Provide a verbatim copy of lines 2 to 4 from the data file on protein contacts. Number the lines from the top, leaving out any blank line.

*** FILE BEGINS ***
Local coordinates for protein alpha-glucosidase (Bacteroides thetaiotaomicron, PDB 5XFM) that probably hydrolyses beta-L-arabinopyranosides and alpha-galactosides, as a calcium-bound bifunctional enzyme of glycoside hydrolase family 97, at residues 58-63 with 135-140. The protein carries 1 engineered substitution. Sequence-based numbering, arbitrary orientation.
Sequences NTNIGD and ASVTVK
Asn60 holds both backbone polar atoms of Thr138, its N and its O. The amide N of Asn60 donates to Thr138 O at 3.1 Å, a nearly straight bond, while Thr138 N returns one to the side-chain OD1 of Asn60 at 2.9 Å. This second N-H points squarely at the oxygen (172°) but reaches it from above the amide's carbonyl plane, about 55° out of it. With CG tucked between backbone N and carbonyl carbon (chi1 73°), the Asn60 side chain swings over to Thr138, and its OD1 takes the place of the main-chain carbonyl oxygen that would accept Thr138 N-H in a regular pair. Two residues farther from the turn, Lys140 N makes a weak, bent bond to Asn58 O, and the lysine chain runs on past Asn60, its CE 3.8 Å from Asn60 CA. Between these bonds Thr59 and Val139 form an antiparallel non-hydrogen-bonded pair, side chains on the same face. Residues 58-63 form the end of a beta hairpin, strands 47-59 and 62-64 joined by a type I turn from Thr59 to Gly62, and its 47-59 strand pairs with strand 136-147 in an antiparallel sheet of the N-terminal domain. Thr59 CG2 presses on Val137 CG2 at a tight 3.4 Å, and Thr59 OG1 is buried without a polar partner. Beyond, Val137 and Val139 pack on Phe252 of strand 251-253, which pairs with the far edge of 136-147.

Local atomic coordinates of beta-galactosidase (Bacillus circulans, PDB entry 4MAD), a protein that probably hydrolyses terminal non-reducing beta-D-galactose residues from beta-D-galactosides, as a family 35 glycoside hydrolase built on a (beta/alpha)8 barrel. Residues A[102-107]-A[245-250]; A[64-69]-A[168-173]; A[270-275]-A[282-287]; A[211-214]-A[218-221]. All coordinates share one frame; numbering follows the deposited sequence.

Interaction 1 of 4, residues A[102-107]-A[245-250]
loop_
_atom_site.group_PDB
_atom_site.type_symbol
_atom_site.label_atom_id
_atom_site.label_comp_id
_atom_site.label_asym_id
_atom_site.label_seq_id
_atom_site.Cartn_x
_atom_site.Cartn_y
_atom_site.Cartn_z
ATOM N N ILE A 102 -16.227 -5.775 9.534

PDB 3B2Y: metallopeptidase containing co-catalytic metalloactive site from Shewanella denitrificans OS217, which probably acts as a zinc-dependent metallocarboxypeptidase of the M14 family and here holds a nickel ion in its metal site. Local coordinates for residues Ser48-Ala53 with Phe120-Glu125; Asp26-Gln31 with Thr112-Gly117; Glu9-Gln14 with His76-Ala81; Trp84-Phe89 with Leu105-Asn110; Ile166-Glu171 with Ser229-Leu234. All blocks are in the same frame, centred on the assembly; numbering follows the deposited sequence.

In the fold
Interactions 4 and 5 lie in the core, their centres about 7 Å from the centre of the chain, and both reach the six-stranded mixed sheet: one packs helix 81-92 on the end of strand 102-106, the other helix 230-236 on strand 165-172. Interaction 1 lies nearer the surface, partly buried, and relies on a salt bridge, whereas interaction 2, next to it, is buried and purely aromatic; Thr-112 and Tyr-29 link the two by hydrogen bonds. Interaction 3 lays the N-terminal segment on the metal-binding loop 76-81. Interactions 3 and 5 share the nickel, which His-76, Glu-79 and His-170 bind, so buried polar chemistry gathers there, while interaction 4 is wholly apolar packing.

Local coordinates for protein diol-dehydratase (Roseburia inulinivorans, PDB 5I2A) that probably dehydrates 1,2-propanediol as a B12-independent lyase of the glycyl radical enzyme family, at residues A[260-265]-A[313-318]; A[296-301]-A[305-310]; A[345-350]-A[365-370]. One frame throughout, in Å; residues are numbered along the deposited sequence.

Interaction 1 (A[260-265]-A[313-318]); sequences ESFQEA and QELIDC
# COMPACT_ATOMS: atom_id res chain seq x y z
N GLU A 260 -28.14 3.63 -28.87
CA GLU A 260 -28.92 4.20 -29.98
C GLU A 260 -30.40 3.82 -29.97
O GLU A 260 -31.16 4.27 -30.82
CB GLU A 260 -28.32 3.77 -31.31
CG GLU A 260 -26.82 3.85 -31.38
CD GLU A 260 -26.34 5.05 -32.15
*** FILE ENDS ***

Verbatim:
Sequences NTNIGD and ASVTVK
Asn60 holds both backbone polar atoms of Thr138, its N and its O. The amide N of Asn60 donates to Thr138 O at 3.1 Å, a nearly straight bond, while Thr138 N returns one to the side-chain OD1 of Asn60 at 2.9 Å. This second N-H points squarely at the oxygen (172°) but reaches it from above the amide's carbonyl plane, about 55° out of it. With CG tucked between backbone N and carbonyl carbon (chi1 73°), the Asn60 side chain swings over to Thr138, and its OD1 takes the place of the main-chain carbonyl oxygen that would accept Thr138 N-H in a regular pair. Two residues farther from the turn, Lys140 N makes a weak, bent bond to Asn58 O, and the lysine chain runs on past Asn60, its CE 3.8 Å from Asn60 CA. Between these bonds Thr59 and Val139 form an antiparallel non-hydrogen-bonded pair, side chains on the same face. Residues 58-63 form the end of a beta hairpin, strands 47-59 and 62-64 joined by a type I turn from Thr59 to Gly62, and its 47-59 strand pairs with strand 136-147 in an antiparallel sheet of the N-terminal domain. Thr59 CG2 presses on Val137 CG2 at a tight 3.4 Å, and Thr59 OG1 is buried without a polar partner. Beyond, Val137 and Val139 pack on Phe252 of strand 251-253, which pairs with the far edge of 136-147.

Local atomic coordinates of beta-galactosidase (Bacillus circulans, PDB entry 4MAD), a protein that probably hydrolyses terminal non-reducing beta-D-galactose residues from beta-D-galactosides, as a family 35 glycoside hydrolase built on a (beta/alpha)8 barrel. Residues A[102-107]-A[245-250]; A[64-69]-A[168-173]; A[270-275]-A[282-287]; A[211-214]-A[218-221]. All coordinates share one frame; numbering follows the deposited sequence.